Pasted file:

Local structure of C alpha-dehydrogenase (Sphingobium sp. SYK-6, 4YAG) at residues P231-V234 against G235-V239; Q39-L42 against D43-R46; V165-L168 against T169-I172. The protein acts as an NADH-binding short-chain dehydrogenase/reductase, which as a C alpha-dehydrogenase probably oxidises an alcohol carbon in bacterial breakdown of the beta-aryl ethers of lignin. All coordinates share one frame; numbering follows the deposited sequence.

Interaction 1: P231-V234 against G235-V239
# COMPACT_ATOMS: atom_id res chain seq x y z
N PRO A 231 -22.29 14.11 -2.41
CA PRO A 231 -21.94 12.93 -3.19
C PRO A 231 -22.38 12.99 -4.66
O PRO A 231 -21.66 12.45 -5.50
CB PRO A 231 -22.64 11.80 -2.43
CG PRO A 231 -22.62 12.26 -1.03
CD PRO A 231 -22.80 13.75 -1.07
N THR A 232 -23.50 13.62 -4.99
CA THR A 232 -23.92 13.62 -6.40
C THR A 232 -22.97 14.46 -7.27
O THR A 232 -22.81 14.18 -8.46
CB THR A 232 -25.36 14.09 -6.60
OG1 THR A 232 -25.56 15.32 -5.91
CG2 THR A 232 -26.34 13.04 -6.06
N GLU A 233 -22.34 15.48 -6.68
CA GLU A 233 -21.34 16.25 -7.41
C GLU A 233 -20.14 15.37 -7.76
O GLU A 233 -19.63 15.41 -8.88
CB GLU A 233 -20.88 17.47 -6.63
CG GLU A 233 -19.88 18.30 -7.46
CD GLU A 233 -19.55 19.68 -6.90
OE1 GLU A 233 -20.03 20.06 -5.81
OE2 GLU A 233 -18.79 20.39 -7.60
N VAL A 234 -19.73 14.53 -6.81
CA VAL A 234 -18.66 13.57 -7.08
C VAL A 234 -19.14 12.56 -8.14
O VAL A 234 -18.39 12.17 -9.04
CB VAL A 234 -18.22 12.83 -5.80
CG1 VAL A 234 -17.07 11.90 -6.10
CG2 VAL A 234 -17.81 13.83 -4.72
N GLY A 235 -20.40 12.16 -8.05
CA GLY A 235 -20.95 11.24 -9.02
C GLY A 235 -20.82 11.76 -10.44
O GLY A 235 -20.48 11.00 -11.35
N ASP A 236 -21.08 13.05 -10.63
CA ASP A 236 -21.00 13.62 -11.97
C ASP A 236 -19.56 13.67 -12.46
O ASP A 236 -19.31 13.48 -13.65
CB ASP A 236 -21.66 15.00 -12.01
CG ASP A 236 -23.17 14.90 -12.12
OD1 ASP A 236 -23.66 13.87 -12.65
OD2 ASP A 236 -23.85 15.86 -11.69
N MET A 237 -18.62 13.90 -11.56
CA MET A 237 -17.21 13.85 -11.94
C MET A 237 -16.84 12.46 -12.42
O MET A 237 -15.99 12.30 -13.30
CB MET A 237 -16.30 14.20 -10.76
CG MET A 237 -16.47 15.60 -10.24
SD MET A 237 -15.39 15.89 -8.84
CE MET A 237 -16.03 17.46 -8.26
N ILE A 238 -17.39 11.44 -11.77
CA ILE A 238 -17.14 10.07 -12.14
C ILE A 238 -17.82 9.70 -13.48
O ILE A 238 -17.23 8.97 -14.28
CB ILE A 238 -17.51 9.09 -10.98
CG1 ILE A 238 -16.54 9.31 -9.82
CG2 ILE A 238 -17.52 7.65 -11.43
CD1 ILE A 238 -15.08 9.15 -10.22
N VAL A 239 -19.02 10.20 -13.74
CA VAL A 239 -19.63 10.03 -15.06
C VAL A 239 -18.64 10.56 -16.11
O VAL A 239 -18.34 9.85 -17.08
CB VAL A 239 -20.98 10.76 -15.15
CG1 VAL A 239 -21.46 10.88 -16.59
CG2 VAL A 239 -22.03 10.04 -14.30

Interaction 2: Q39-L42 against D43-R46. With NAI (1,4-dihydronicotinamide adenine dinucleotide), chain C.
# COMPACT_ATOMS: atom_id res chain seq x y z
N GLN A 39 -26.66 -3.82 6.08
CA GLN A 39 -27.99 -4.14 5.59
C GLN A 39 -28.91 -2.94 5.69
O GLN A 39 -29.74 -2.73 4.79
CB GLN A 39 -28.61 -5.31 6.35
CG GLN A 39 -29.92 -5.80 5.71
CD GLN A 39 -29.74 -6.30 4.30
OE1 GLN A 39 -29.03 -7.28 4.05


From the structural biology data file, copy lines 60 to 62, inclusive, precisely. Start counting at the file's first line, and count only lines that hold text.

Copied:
CG2 ILE A 238 -17.52 7.65 -11.43
CD1 ILE A 238 -15.08 9.15 -10.22
N VAL A 239 -19.02 10.20 -13.74